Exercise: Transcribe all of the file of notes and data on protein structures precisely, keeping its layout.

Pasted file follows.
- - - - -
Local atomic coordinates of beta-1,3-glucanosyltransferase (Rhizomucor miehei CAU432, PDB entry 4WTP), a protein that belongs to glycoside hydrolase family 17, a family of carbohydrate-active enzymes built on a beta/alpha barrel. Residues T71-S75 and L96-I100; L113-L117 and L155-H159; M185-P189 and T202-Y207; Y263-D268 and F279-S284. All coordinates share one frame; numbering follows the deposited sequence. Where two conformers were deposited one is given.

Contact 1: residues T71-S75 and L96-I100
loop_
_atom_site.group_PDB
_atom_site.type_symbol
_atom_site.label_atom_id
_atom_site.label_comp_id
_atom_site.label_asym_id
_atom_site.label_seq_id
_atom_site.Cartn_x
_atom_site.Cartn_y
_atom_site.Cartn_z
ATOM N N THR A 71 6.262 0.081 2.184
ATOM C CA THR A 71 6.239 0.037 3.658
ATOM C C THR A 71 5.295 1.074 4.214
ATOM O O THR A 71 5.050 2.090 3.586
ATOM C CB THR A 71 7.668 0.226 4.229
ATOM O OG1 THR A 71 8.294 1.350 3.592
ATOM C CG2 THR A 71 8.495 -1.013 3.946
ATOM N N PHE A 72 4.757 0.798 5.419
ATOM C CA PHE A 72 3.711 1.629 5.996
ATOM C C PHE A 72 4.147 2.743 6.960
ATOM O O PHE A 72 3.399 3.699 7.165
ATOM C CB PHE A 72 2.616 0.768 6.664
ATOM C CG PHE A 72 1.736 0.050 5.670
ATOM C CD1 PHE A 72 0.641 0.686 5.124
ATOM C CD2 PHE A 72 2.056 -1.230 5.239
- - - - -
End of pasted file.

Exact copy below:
Local atomic coordinates of beta-1,3-glucanosyltransferase (Rhizomucor miehei CAU432, PDB entry 4WTP), a protein that belongs to glycoside hydrolase family 17, a family of carbohydrate-active enzymes built on a beta/alpha barrel. Residues T71-S75 and L96-I100; L113-L117 and L155-H159; M185-P189 and T202-Y207; Y263-D268 and F279-S284. All coordinates share one frame; numbering follows the deposited sequence. Where two conformers were deposited one is given.

Contact 1: residues T71-S75 and L96-I100
loop_
_atom_site.group_PDB
_atom_site.type_symbol
_atom_site.label_atom_id
_atom_site.label_comp_id
_atom_site.label_asym_id
_atom_site.label_seq_id
_atom_site.Cartn_x
_atom_site.Cartn_y
_atom_site.Cartn_z
ATOM N N THR A 71 6.262 0.081 2.184
ATOM C CA THR A 71 6.239 0.037 3.658
ATOM C C THR A 71 5.295 1.074 4.214
ATOM O O THR A 71 5.050 2.090 3.586
ATOM C CB THR A 71 7.668 0.226 4.229
ATOM O OG1 THR A 71 8.294 1.350 3.592
ATOM C CG2 THR A 71 8.495 -1.013 3.946
ATOM N N PHE A 72 4.757 0.798 5.419
ATOM C CA PHE A 72 3.711 1.629 5.996
ATOM C C PHE A 72 4.147 2.743 6.960
ATOM O O PHE A 72 3.399 3.699 7.165
ATOM C CB PHE A 72 2.616 0.768 6.664
ATOM C CG PHE A 72 1.736 0.050 5.670
ATOM C CD1 PHE A 72 0.641 0.686 5.124
ATOM C CD2 PHE A 72 2.056 -1.230 5.239